Elliot Pfebve, fourth left, with staff at Queen Elizabeth Hospital Birmingham (NHS England/PA)

Elliot Pfebve, a veteran Zimbabwean politician with a rich history of activism, has made history by becoming the first person in the UK to receive a personalized cancer vaccine. Pfebve, who has worked under MDC founder Morgan Tsvangirai and is close to the popular Zimbabwean politician Nelson Chamisa, recently stood as a candidate for a local authority in a UK by-election representing the Labour Party.

Thousands of NHS cancer patients in England are set to participate in trials for a new cancer treatment using vaccines. The Cancer Vaccine Launch Pad, involving thirty hospitals so far, aims to match patients with upcoming trials utilizing mRNA technology, similar to that used in Covid-19 vaccines.

These vaccines are designed to prime the immune system to recognize and eliminate remaining cancer cells, reducing the risk of cancer recurrence. Elliot Pfebve, 55, is the first patient in England to receive a personalized vaccine against bowel cancer. Elliot, who had already undergone surgery and chemotherapy, received the jab at Birmingham’s Queen Elizabeth Hospital.

“I feel excited. I did some research about the treatment trial. If successful, it is a medical breakthrough,” he said. “It may help thousands, if not millions of people, so they can have hope and may not experience all I have gone through.”

Tests showed that Elliot still had cancerous DNA fragments in his bloodstream after initial treatment, increasing his risk of recurrence. He joined a trial for an investigational vaccine made by German pharma company BioNTech, which uses the same mRNA technology as the Pfizer-BioNTech Covid vaccine.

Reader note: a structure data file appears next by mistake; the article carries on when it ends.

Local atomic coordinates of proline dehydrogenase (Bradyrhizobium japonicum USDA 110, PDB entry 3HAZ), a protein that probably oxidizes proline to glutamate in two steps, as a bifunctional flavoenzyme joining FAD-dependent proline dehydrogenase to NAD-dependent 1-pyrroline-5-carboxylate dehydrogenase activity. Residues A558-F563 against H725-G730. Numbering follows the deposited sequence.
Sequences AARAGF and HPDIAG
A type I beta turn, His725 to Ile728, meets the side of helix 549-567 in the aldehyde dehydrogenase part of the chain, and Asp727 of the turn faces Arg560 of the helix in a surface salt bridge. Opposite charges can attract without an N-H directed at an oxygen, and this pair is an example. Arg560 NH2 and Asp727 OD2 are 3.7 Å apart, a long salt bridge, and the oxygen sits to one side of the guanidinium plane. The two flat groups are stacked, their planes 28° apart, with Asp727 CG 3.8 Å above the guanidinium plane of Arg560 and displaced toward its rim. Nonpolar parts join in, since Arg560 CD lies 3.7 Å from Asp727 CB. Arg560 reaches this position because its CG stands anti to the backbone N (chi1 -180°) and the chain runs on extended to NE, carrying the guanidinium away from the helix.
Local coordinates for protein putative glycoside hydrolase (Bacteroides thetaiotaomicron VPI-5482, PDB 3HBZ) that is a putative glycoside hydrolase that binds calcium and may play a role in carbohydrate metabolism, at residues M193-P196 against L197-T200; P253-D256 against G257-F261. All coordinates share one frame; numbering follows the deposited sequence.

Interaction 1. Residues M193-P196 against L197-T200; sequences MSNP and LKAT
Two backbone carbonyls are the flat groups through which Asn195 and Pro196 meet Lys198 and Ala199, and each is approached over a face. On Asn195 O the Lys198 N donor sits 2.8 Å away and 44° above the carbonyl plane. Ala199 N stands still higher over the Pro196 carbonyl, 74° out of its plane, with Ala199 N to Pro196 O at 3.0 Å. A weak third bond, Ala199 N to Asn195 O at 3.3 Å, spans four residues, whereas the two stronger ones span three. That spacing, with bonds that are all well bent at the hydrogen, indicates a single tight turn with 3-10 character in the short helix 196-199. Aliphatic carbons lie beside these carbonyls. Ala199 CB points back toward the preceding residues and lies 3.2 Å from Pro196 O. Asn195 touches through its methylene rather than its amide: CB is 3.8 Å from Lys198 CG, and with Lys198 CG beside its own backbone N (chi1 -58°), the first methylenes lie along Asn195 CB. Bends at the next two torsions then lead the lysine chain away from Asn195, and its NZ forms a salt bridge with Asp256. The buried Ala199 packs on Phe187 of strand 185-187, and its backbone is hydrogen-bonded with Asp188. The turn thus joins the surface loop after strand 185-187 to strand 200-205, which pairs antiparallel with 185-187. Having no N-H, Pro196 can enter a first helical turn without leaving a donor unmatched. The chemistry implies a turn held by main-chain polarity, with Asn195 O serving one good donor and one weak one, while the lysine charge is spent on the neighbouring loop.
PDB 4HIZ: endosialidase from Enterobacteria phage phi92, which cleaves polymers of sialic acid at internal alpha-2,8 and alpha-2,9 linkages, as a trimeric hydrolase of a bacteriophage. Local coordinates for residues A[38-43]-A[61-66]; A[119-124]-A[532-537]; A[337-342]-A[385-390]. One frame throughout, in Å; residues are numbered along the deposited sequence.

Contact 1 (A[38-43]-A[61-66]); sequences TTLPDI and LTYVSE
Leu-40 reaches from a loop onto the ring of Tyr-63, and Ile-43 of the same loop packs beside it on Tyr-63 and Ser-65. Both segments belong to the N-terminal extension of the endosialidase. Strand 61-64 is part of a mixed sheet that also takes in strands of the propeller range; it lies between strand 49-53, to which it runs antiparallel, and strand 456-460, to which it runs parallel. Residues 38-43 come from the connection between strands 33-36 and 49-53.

UK  Dr Victoria Kunene hopes the vaccine will reduce the risk of cancer recurrence

Understanding Personalized Cancer Vaccines

Unlike traditional vaccines designed to prevent disease, cancer vaccines are created to treat cancer after diagnosis. These vaccines prime the immune system to target the patient’s specific cancer. Elliot’s tumor sample was sent to BioNTech’s labs in Germany, where up to 20 mutations unique to his cancer were identified. A vaccine was then created using mRNA, instructing Elliot’s cells to produce rogue proteins specific to his cancer cells. This acts like a ‘wanted poster,’ helping the immune system identify and destroy remaining cancer cells.

Dr. Victoria Kunene, the trial’s principal investigator from Queen Elizabeth Hospital Birmingham, said: “I think this is a new era. The science behind this makes sense. My hope is this will become the standard of care.”

While there is optimism about the potential for mRNA cancer treatment vaccines, they remain experimental and are only available through clinical trials. Over 200 patients from the UK, Germany, Belgium, Spain, and Sweden will participate in the trial, receiving up to 15 doses of the personalized vaccine. The study is expected to conclude in 2027.

Early Results and Future Prospects

The hope is that these vaccines will produce fewer side effects than conventional chemotherapy. Elliot reported only a mild fever following the injection.

Amanda Pritchard, NHS England chief executive, said: “Seeing Elliot receive his first treatment as part of the Cancer Vaccine Launch Pad is a landmark moment for patients and the health service as we seek to develop better and more effective ways to stop this disease.”

Prof. Peter Johnson, NHS national clinical director for cancer, added: “We know that even after a successful operation, cancers can sometimes return because a few cancer cells are left in the body. Using a vaccine to target those remaining cells may be a way to stop this from happening.”

Last month, a patient in London received a personalized mRNA vaccine against melanoma, the deadliest form of skin cancer. That vaccine, created by Moderna, used the same technology as their Covid vaccines. Moderna and BioNTech are planning or have begun trials of mRNA vaccines for various types of cancer, including lung, breast, and bladder cancer.

bbc, online, agencies